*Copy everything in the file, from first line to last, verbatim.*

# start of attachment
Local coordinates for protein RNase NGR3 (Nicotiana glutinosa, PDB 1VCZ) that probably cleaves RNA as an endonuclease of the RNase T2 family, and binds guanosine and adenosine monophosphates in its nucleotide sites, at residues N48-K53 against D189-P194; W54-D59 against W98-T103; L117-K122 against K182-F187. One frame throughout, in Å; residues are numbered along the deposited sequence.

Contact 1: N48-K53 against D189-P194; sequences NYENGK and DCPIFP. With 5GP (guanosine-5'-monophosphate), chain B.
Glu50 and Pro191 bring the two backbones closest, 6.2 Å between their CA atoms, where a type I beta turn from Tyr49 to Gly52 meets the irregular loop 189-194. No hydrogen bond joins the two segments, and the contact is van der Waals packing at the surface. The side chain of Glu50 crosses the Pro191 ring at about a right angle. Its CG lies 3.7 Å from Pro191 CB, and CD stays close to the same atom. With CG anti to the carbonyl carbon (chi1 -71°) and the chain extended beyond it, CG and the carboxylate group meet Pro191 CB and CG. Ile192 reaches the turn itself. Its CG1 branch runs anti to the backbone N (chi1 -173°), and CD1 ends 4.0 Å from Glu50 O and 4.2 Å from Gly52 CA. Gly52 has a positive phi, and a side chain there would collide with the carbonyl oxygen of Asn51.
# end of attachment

Local coordinates for protein RNase NGR3 (Nicotiana glutinosa, PDB 1VCZ) that probably cleaves RNA as an endonuclease of the RNase T2 family, and binds guanosine and adenosine monophosphates in its nucleotide sites, at residues N48-K53 against D189-P194; W54-D59 against W98-T103; L117-K122 against K182-F187. One frame throughout, in Å; residues are numbered along the deposited sequence.

Contact 1: N48-K53 against D189-P194; sequences NYENGK and DCPIFP. With 5GP (guanosine-5'-monophosphate), chain B.
Glu50 and Pro191 bring the two backbones closest, 6.2 Å between their CA atoms, where a type I beta turn from Tyr49 to Gly52 meets the irregular loop 189-194. No hydrogen bond joins the two segments, and the contact is van der Waals packing at the surface. The side chain of Glu50 crosses the Pro191 ring at about a right angle. Its CG lies 3.7 Å from Pro191 CB, and CD stays close to the same atom. With CG anti to the carbonyl carbon (chi1 -71°) and the chain extended beyond it, CG and the carboxylate group meet Pro191 CB and CG. Ile192 reaches the turn itself. Its CG1 branch runs anti to the backbone N (chi1 -173°), and CD1 ends 4.0 Å from Glu50 O and 4.2 Å from Gly52 CA. Gly52 has a positive phi, and a side chain there would collide with the carbonyl oxygen of Asn51.